Press Release or Spam?
February 24, 2005 6:00 PM   Subscribe

Is it a press release or is it spam? Or both?

Like most people who run a web site/forum, I'm constantly weeding out viral marketing, advertising, spam, etc. posted in our forums. It appears constantly.

As an experiment, I've put in a clause in our forum user agreement saying that we do not allow advertising of any kind, and would bill for any advertising posted in our forums.

Recently a marketing firm posted a message advertising their client's website/promotion in our forums. I sent off an email asking them to confirm their billing address so that we may send our billing invoice. As expected, they replied saying they wished to "cancel" their "order". I said we would cancel their order/bill, and all we would need in return is a letter stating they would stop posting advertising in our forums. (Which is all I really want.)

The agency's response was their message posting could never be mistaken as an advertisement, and it was considered a public relations press release, and they wouldn't be offering any promises to stop posting in our forum. Their "press release" wasn't formatted as a press release, had no proper contact info, and it wasn't being directed to a media contact.

So when is a press release actually a press release, and when is it spam? And even if it is considered a press release, is it still not a form of unsolicited advertising, which we do not allow?

Appreciate any thoughts/opinions on this.
posted by jca to Computers & Internet (10 answers total) 1 user marked this as a favorite
I would say a press release is only a press release when it actually hits "the wire" and can be referenced on a real PR site like PRweb.
posted by mathowie at 6:04 PM on February 24, 2005

Press releases are spam. Unsolicited marketing material sent out in bulk from a company.

Keep billing them until they pay you.
posted by cmonkey at 6:06 PM on February 24, 2005

Well, I don't see it on any of the PR wires, but it could easily appear there. Would appearing on a PR wire suddenly make it NOT advertising in the context of posting it as a message in a forum?
posted by jca at 6:11 PM on February 24, 2005

Tell them you are not the press and have not subscribed to any press release services.
posted by kindall at 6:17 PM on February 24, 2005

I would say (to them) that your terms of service are posted and clear. Either they abide by them (post & pay or don't post) or you will be happy to file a (small claims?) action to enforce your demand for payment. If you have a lawyer friend, even better if you send the letter on his/her stationary.
posted by billsaysthis at 6:21 PM on February 24, 2005

Though they're not written in stone, I'd add that press releases usually share common formatting conventions, including an "Attention:" line, a headline, a dateline, text written in standard newspaperese, a "for more information:" footer, and often a "--30--" at the end.

And, although I agree with cmonkey's suggestion to keep billin' them till they pay, I disagree with his statement that press release = spam: They are sent to newsrooms so can't be considered unsolicited.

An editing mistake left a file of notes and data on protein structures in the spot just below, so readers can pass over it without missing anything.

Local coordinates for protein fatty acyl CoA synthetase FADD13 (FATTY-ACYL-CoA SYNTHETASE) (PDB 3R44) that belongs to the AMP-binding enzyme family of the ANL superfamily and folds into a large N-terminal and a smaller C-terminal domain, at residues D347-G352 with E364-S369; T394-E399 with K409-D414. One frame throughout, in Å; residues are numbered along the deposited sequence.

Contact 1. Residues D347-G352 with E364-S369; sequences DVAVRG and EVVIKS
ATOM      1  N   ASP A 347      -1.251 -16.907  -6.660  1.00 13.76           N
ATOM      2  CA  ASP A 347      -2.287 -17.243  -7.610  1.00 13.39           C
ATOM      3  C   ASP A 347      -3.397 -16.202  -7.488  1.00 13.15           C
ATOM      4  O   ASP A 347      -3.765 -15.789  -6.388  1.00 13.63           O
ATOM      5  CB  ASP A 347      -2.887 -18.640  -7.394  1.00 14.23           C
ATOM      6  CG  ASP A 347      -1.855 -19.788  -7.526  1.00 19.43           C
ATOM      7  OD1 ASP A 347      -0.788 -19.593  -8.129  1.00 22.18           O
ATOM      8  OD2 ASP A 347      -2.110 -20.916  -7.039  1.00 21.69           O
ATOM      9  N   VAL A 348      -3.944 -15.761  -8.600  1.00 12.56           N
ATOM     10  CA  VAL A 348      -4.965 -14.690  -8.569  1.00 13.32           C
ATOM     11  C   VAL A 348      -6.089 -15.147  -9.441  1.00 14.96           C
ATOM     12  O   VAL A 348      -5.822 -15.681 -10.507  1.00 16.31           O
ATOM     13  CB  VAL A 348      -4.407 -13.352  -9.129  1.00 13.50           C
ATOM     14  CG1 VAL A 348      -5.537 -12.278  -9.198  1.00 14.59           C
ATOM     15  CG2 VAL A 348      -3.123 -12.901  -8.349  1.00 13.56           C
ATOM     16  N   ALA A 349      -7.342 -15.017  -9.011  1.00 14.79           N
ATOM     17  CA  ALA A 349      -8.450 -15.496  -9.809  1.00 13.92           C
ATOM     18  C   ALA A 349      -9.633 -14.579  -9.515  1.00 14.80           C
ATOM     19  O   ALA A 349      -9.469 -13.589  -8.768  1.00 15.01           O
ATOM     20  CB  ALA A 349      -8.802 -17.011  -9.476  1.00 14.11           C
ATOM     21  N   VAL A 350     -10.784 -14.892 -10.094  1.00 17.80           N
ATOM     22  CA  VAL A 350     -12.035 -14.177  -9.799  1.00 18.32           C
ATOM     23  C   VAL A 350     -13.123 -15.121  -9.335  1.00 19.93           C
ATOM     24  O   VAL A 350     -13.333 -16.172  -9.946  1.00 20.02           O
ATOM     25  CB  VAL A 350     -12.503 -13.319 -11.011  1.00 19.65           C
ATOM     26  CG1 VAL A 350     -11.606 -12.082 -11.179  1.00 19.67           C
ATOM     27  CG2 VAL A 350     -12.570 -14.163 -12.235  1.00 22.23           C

posted by docgonzo at 7:04 PM on February 24, 2005

Even if it was a properly formatted press release that was sent out to the press, posting it on your web site was spam.

You own the web site, you define the terms under which it can be used. If the terms of use that you have posted on your web site (and/or the instructions on the form for posting messages) do not clearly disallow this type of thing, rewrite them.

Don't use the word spam. You'll just go in circles because they will be using a different definition of spam than yours. Just point out that the clearly stated terms on your web outline these consequences for this action.
posted by winston at 7:06 PM on February 24, 2005

What kindall said. Press releases go to the press. (Matt is wrong about it having to be on an official site or wire - anyone can write up a release and send them out to the media. I get handwritten ones sometimes and they are just as valid, though generally ignored.)

A real press release is normally written like a news story, with a headline and a lede etc. It has a contact name for more information and says "press release" on it. If this thing didn't look like that, it aint one.
posted by CunningLinguist at 7:09 PM on February 24, 2005

As winston implied, it's best not to get hung up on labels. You can change your forum user policies to say "advertising, including press releases" rather than just "advertising", notify the marketing firm of the change (and that you will bill them for press releases, hereafter), and be done with it.

There certainly is no law that says that press releases (formatted as such or no) are somehow magically free of charge when published. The marketing firm, for example, can't require that a local newspaper include their press releases without charge.
posted by WestCoaster at 9:39 PM on February 24, 2005

Add "press releases" to your list of forbidden posts in the terms and conditions.
posted by madman at 10:15 PM on February 24, 2005

« Older Any technical writers out there have difficulty...   |   My Coworker Poisons the Office. Newer »
This thread is closed to new comments.